Whether driven by coronavirus-related restrictions limiting the number of people allowed onsite at a time or simply a lack of a skilled workforce, contractors continue to need tech solutions to bridge gaps in data gathering and perform time-consuming tasks.
One such technology is now commonly found overhead on many jobsites. Contractors are turning to construction drones to solve problems and save time. Drones have been used to capture image-based, as-built data on buildings; conduct surveys and inspections; and even perform quick, easy tasks on-site.
Here, Construction Dive highlights six construction drones and drone software solutions that offer possible solutions for contractors, as well as indicate where the technology is heading in its capabilities.
DJI Enterprise markets its drones to the construction industry, as well as agriculture and oil and gas. The company claims its flying machines add to contractor awareness of on-site progress, and help document a project over the course of years, and even multiple owners.
Combining the use of drones with DJI’s image stitching, which overlays several 2D images to create a larger picture, and 3D modeling software allows for contractors to access as-built models of projects, a common practice for drone mapping.
DJI markets three packages for contractors:
- A site surveying solution for 3D and 2D mapping, utilizing the image stitching software.
- A high-precision solution with global navigation satellite systems software (GNSS) for centimeter-precise measurements.
- A thermal inspection solution for discovering electrical or water damage inside a building or on-site.
ABJ drones target inspections of buildings, bridges, roadways, railroads, roofs, cell towers, cooling towers and oil and gas infrastructure. Their thermographic imaging is designed to discover heat signatures indicating energy leaks or waste much faster than normal inspection would, the firm claims. Classic 3D and 2D mapping as well as topographic maps can be captured and made with ABJ drones.
The company also offers drone training for all levels of pilots.
vHive is another drone solution that aids with digital mapping and 3D modeling of a jobsite, as well as facade inspection. After determining the data desired, contractors can use vHive to autonomously survey the site and create a digital twin. The up-to-date data can be made available quickly to address any issues on-site.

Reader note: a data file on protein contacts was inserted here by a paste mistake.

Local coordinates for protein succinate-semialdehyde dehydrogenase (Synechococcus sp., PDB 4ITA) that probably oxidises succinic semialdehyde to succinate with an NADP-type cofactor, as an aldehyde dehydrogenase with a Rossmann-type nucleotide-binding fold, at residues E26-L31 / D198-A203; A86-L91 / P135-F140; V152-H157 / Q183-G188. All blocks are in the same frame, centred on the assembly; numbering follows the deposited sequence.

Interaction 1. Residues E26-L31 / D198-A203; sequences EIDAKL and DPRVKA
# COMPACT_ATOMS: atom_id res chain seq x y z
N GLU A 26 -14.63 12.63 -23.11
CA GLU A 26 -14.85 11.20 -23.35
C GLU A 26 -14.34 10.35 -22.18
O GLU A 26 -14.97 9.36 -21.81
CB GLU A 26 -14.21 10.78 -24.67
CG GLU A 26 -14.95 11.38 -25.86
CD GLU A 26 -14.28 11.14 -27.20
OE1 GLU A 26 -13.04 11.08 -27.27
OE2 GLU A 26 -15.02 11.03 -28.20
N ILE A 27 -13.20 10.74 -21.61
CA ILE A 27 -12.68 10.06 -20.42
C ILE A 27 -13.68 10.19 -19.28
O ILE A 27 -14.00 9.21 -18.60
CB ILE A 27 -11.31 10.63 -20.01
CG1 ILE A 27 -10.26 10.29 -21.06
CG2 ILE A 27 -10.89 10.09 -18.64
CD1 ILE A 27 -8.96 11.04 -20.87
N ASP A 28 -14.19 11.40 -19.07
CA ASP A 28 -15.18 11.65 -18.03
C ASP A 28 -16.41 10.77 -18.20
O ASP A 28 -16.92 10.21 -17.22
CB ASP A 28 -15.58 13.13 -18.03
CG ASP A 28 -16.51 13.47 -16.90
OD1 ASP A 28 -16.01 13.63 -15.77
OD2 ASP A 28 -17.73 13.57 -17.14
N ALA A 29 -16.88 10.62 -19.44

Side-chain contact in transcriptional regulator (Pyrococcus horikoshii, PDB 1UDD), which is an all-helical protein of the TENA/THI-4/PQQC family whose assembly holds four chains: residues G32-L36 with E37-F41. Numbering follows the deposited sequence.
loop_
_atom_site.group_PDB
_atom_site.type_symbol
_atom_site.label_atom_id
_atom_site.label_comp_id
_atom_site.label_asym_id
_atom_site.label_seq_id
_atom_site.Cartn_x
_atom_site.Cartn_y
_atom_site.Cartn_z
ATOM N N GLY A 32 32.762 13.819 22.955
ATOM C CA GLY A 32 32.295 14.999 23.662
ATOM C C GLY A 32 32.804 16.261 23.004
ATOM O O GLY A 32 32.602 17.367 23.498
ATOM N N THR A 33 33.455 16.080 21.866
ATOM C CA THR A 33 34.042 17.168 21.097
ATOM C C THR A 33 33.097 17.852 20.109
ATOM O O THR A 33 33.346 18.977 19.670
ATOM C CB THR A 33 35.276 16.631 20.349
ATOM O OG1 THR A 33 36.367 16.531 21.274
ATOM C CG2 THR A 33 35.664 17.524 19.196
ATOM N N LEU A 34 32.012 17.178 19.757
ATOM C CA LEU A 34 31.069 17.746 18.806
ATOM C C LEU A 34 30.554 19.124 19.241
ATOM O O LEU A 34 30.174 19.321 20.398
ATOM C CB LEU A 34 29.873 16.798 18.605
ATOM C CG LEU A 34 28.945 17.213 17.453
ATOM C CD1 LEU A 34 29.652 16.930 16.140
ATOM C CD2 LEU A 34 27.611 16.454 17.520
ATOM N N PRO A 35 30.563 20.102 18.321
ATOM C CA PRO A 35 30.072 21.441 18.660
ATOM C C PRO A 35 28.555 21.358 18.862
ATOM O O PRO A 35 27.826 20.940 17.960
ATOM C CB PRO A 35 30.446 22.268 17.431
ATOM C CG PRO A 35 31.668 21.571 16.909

vHive also can monitor building facades to ensure scaffolding is safe for workers, and has the capability to inspect and analyze cranes, rather than having a human perform the inspection.
The Propeller Platform’s aerial image capturing helps contractors create up-to-date data for decision-making in one location. A Propeller drone is unique in its ability to track specific materials on-site, according to the firm, and create a paper trail when they’ve been moved to different locations, and by whom.
The platform has been used by Hensel Phelps and Sukut Construction LLC.
Ware is an autonomous drone used for mapping and reporting on warehouse inventory. With a landing dock inside the warehouse, the drone autonomously flies around the space, taking pictures of the inventory. Once the drone returns to the dock, it uploads imagery and begins compiling a report.
Ware constructs a 3D model of the warehouse and its inventory and provides managers with constant, up-to-date information. While the Ware drone doesn’t have a direct construction application, the technology is something that contractors could find value in.
The Dragonfly visual positioning system is a software solution Accuware says can be applied to drones, robots and automated guided vehicles. Using onboard cameras, Dragonfly can perform precise 3D location of objects in remote areas where GPS is not available. When GPS doesn’t work, especially indoors, Dragonfly’s simultaneous localization and mapping (SLAM) technology does.
The software also helps with real time 3D navigation and map sharing, and no internet connection is required for it to work.